(CNN) - Sarah Palin is hitting back at California Gov. Arnold Schwarzenegger's dig at the former Alaska governor over the issue of climate change.
"Why is Governor Schwarzenegger pushing for the same sorts of policies in Copenhagen that have helped drive his state into record deficits and unemployment?" Palin wrote on her Facebook page Tuesday night. "Perhaps he will recall that I live in our nation's only Arctic state and that I was among the first governors to create a sub-cabinet to deal specifically with climate change."
Palin's comments came hours after the California Republican questioned Palin's stance on climate change in an interview with the Financial Times at the Copenhagen climate change summit
"You have to ask: what was she trying to accomplish?" said Schwarzenegger, who has backed strict new emissions controls to combat climate change. "Is she really interested in this subject or is she interested in her career and in winning the (Republican presidential) nomination? You have to take all these things with a grain of salt."
The former Republican vice presidential nominee has questioned whether human activity contributes to climate change, and wrote an op-ed in the Washington Post last week blasting the cap and trade policy promoted by the Obama administration to limit emissions. She has also called on President Obama to boycott the Copenhagen conference.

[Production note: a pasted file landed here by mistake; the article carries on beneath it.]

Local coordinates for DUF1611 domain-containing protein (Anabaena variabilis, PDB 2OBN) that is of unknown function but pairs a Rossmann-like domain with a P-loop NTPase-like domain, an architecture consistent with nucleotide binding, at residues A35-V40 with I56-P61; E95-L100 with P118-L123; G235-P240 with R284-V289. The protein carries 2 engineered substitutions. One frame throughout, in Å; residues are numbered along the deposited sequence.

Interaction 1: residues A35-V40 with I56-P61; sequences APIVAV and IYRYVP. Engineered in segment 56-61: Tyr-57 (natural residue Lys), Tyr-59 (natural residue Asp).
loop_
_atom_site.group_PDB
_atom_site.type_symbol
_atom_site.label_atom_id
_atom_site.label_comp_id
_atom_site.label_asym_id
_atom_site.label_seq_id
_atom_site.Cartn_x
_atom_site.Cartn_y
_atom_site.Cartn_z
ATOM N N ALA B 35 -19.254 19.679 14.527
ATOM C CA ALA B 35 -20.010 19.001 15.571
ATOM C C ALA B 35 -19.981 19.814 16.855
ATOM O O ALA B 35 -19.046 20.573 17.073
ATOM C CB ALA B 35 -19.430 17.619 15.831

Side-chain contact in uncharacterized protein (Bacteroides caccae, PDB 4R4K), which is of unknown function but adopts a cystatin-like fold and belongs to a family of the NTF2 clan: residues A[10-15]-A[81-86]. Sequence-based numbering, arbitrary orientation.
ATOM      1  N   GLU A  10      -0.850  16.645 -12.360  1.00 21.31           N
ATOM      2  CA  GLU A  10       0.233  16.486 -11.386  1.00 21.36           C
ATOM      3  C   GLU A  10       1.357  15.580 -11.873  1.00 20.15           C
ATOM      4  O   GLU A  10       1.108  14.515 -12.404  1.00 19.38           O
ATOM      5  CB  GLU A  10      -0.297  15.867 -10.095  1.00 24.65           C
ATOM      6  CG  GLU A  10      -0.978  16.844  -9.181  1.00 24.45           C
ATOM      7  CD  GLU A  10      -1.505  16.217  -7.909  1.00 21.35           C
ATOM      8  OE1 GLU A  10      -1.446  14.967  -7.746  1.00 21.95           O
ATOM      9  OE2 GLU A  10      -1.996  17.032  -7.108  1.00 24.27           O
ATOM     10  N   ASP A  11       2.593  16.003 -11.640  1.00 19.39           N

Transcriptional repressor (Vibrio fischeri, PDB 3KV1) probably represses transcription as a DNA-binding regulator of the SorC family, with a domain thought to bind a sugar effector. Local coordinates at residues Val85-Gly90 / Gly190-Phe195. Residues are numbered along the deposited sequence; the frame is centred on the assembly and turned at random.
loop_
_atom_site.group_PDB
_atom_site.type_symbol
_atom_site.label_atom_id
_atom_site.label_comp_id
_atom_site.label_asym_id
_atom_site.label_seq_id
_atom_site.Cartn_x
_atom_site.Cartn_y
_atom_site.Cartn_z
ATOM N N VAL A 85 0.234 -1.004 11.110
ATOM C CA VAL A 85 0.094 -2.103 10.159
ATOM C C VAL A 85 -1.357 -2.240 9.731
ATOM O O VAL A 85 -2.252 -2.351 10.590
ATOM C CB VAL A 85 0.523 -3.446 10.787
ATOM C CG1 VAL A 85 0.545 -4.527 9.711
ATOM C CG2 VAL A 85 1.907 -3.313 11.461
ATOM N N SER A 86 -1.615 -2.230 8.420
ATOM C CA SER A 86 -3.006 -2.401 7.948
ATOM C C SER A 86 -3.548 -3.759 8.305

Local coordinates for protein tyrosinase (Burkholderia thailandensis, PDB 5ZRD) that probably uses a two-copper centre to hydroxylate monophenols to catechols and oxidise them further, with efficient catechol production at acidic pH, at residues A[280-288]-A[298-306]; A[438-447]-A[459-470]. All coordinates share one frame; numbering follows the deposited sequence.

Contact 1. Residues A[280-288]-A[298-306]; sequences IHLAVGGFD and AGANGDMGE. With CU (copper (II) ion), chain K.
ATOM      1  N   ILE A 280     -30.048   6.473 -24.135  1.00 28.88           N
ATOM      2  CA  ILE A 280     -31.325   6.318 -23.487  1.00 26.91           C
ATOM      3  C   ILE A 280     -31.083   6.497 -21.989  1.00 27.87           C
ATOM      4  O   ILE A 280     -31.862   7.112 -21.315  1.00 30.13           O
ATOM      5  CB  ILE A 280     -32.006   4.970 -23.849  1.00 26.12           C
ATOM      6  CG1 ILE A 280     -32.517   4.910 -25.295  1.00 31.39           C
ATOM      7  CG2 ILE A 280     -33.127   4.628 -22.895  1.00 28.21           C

On her Facebook page Tuesday night, Palin said Schwarzenegger was acting "greener than thou."
"While I and all Alaskans witness the impacts of changes in weather patterns firsthand, I have repeatedly said that we can't primarily blame man's activities for those changes," she wrote. "And while I did look for practical responses to those changes, what I didn't do was hamstring Alaska's job creators with burdensome regulations so that I could act 'greener than thou' when talking to reporters."
Palin also mixed it up last week with former vice President Al Gore, who dubbed her a climate change "denier."
Also on her Facebook page, Palin criticized the former vice president for promoting "doomsday scenarios": "Climate change is like gravity – a naturally occurring phenomenon that existed long before, and will exist long after, any governmental attempts to affect it."
(CNN) - California Gov. Arnold Schwarzenegger – who has backed strict new emissions controls to combat climate change – made a comment Tuesday that's sure to raise some heat, especially in GOP circles.
The Republican governor of California is questioning the motives of a high-profile opponent of the idea: Sarah Palin.